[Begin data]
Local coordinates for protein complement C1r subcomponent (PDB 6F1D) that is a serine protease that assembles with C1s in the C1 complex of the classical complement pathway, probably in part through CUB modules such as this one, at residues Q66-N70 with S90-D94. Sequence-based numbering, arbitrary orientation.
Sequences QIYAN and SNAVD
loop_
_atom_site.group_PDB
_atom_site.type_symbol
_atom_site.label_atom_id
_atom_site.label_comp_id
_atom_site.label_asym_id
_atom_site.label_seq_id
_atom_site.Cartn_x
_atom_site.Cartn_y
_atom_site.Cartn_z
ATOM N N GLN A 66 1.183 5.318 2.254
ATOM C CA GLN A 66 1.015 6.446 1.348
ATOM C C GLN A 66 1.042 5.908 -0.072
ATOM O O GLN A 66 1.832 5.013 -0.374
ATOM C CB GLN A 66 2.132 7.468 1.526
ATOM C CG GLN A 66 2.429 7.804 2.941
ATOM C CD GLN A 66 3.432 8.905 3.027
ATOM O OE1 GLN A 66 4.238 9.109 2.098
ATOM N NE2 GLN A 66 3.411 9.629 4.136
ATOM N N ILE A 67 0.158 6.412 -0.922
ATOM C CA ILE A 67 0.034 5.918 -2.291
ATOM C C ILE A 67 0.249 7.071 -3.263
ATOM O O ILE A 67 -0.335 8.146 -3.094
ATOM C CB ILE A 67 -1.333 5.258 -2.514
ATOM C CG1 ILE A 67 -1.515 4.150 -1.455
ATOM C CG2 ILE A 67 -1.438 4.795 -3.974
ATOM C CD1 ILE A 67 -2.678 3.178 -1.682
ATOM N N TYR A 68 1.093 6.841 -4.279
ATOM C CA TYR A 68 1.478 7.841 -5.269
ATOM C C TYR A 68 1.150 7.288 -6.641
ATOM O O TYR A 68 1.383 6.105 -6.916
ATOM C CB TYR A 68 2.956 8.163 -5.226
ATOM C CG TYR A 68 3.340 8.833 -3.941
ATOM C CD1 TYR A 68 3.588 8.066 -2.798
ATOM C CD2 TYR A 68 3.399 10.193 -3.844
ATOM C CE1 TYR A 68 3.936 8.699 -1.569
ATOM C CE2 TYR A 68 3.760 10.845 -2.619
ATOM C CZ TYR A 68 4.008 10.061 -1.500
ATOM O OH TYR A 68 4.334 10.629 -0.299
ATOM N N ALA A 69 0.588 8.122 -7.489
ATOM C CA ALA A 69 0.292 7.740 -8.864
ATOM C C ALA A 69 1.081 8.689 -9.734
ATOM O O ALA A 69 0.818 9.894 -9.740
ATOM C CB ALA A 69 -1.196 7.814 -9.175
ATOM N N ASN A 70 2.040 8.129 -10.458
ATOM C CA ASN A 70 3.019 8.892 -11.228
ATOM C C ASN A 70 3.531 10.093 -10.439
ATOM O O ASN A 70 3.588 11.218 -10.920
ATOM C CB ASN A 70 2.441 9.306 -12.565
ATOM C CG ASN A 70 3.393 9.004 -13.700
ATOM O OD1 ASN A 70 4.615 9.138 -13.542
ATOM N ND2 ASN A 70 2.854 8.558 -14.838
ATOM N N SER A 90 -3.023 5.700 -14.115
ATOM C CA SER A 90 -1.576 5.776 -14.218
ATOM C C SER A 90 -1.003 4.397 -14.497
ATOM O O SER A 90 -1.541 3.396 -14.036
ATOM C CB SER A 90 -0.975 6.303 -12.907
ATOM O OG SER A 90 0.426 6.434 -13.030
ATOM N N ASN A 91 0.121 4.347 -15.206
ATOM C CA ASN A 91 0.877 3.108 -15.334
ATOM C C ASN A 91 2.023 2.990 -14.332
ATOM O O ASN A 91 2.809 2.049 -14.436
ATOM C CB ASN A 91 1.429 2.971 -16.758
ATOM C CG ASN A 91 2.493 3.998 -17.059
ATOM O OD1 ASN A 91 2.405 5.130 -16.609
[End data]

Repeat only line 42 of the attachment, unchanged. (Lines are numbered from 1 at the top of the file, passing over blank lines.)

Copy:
ATOM N N ALA A 69 0.588 8.122 -7.489